“An Awesometalk With” Nikaela Zimmerman, Kansas State Historical Society; owners of the Lincoln conspirators gallows crossbeam

June 24, 2009: Barry Cauchon 

nzimmerman Nikaela Zimmerman, Assistant Registrar/Conservation Technician for the Kansas State Historical Society

Earlier this month, John Elliot, my friend and research partner on Fort McNair and the Washington Arsenal Penitentiary, sent me a photo of an artifact in the collection of the Kansas State Historical Society (KSHS). It is a portion of the gallows crossbeam that was used to hang the four Lincoln conspirators. I contacted Nikaela Zimmerman, Assistant Registrar / Conservation Technician at the KSHS and she graciously consented to an interview about the crossbeam, the exhibition it is currently displayed in and the Kansas State Historical Society’s role in preserving Kansas history.  Note: The photos of the Gallows Crossbeam and the Bloodstained Playbill from Ford’s Theatre are courtesy of the Kansas State Historical Society.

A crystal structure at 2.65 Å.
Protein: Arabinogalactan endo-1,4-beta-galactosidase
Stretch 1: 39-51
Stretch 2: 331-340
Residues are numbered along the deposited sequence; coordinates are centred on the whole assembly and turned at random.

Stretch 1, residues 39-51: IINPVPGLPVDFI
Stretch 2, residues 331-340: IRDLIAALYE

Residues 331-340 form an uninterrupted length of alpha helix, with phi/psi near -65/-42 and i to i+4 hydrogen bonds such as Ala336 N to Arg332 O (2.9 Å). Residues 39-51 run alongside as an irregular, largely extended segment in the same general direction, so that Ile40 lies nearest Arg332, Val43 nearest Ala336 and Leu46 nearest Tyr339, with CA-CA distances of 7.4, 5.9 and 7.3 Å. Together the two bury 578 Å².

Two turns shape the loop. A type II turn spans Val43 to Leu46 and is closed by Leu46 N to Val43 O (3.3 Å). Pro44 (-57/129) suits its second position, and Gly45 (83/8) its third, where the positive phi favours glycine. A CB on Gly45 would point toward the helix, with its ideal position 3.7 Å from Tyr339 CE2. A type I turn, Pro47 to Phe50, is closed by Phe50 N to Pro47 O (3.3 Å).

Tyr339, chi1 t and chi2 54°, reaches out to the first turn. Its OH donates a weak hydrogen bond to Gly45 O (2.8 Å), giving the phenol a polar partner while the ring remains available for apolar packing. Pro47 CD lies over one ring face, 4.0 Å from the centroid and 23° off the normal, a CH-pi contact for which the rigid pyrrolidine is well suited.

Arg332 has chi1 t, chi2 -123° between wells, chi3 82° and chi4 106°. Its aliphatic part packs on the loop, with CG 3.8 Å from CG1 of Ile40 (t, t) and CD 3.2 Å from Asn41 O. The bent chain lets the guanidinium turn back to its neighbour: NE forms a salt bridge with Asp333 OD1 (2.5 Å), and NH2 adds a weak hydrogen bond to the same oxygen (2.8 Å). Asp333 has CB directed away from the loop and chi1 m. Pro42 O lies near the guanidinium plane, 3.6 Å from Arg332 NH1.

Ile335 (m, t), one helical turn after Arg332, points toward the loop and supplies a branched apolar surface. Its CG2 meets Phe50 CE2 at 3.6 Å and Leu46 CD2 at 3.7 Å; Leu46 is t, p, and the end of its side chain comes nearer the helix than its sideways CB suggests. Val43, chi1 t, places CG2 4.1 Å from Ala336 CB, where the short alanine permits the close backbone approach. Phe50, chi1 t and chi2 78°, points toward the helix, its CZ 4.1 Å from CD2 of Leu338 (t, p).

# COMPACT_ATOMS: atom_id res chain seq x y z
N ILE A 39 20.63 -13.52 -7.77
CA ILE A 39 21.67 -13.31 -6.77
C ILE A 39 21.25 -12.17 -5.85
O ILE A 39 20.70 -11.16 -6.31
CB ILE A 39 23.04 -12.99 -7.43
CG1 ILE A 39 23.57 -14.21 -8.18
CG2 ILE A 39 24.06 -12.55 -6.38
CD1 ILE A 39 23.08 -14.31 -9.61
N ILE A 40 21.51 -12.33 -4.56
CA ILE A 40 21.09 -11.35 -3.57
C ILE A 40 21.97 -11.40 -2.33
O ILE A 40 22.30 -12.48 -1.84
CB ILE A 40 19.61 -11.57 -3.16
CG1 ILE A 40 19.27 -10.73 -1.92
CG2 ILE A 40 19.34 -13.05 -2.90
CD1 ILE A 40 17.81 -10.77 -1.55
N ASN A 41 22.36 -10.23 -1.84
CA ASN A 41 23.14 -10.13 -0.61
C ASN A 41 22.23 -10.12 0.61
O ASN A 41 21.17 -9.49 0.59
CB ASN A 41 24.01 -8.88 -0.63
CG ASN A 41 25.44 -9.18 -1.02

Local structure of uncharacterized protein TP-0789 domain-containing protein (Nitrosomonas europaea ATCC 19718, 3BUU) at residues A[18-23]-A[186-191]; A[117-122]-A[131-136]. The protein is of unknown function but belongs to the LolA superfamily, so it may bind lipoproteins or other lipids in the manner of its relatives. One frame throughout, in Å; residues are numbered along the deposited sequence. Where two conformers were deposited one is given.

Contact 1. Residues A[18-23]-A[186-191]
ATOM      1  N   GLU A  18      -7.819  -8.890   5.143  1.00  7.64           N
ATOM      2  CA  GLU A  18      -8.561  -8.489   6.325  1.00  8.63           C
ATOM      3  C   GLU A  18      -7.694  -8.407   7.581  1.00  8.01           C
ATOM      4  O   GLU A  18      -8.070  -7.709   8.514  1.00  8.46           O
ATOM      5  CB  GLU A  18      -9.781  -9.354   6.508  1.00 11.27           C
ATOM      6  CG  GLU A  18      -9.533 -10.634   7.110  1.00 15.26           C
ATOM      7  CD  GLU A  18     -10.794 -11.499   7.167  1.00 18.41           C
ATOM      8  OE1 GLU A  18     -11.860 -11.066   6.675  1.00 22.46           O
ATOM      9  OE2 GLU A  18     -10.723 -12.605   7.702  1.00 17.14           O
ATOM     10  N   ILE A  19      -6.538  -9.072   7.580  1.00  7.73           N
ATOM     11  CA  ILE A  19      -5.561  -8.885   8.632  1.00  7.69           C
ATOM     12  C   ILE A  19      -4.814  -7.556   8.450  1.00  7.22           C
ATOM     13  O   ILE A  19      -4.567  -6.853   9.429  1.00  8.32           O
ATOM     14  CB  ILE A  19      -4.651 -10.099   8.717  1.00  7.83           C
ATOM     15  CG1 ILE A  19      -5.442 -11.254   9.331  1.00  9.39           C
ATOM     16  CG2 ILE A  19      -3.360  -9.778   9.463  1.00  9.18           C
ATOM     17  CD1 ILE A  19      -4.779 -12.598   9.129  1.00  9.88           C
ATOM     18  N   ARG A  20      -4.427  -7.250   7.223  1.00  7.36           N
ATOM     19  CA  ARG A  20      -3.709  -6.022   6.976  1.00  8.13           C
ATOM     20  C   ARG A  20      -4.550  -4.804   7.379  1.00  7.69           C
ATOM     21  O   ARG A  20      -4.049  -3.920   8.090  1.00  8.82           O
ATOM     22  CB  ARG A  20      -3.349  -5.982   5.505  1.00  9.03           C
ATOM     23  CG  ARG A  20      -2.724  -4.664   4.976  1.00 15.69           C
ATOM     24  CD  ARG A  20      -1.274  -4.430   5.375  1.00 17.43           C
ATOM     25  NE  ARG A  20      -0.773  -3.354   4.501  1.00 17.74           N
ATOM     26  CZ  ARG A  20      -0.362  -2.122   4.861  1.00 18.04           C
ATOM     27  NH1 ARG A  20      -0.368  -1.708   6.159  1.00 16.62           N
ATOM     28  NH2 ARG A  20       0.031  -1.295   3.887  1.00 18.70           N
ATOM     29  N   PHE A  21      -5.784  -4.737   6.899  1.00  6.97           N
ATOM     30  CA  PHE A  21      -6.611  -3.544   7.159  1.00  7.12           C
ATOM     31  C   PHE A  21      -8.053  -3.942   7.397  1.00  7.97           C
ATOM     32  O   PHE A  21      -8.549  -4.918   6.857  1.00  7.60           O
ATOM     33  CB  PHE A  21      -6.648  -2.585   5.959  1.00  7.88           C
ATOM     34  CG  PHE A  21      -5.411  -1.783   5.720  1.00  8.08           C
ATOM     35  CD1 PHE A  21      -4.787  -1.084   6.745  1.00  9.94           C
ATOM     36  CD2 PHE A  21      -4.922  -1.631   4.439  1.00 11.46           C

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B. Hi Nikaela. It’s a pleasure to speak with you. The first thing I’d like to ask you concerns the Kansas State Historical Society. Can you tell us a little bit about the society and the role it plays in Kansas?

N.  The Kansas State Historical Society as a whole was founded in 1875. So we’ve been around almost as long as Kansas has been a state. Kansas became a state in 1861. We were founded by a group of Kansas editors and publishers. And we didn’t become a trustee of the state so we weren’t officially the state historical agency until 1879. We are the official repository and guardian of materials related to the history of the state of Kansas.